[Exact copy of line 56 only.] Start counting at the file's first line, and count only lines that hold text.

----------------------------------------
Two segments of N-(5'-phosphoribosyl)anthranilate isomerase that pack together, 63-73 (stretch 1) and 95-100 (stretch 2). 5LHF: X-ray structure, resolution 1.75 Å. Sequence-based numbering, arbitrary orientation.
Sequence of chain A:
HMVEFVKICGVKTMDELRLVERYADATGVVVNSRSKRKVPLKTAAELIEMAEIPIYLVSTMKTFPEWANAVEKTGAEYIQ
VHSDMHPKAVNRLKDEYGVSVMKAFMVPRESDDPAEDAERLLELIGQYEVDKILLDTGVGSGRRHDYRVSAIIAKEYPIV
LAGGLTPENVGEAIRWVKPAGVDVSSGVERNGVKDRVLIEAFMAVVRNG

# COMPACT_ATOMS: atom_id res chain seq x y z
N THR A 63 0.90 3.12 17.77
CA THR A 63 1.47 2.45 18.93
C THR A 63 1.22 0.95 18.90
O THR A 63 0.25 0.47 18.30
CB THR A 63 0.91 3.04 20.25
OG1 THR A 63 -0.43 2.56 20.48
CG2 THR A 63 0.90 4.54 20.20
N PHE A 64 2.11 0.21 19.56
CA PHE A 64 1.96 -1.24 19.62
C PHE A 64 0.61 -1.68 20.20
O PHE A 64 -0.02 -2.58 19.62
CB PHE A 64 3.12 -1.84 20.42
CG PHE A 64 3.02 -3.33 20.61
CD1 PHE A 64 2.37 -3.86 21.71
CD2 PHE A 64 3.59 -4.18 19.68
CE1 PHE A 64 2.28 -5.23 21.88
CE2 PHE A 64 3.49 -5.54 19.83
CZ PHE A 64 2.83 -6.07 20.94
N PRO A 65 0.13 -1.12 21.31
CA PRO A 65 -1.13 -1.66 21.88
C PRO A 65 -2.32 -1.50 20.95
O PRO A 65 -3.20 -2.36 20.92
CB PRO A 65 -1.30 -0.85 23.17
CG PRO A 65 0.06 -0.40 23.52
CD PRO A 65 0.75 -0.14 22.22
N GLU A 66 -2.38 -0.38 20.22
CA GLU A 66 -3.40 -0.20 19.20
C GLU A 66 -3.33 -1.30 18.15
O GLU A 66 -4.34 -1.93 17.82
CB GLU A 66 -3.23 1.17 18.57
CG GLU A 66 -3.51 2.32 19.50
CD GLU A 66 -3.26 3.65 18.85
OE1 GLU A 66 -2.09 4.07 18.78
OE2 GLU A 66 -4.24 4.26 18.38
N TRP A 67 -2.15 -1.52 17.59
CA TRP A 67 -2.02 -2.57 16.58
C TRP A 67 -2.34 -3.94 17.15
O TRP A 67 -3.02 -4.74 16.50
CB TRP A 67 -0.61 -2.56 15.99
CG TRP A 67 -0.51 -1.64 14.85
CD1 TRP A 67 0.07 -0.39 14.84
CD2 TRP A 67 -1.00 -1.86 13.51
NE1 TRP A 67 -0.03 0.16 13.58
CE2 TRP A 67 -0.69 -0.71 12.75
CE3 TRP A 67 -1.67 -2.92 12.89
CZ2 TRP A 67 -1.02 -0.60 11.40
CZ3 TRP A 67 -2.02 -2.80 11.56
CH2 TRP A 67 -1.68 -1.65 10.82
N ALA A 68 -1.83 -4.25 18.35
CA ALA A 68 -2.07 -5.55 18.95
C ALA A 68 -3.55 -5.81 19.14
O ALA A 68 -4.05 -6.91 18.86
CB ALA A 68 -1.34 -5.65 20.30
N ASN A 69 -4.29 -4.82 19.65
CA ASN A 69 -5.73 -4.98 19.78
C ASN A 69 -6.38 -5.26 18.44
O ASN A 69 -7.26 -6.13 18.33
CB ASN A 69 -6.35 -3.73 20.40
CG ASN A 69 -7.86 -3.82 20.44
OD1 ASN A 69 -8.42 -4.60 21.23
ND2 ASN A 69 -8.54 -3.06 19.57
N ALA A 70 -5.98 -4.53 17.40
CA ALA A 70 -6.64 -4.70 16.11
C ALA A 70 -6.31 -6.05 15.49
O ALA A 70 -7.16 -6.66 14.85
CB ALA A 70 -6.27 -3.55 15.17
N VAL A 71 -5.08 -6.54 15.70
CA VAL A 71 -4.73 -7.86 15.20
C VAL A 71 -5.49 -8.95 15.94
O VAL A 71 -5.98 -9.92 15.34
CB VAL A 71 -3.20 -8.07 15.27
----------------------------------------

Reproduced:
CA ALA A 68 -2.07 -5.55 18.95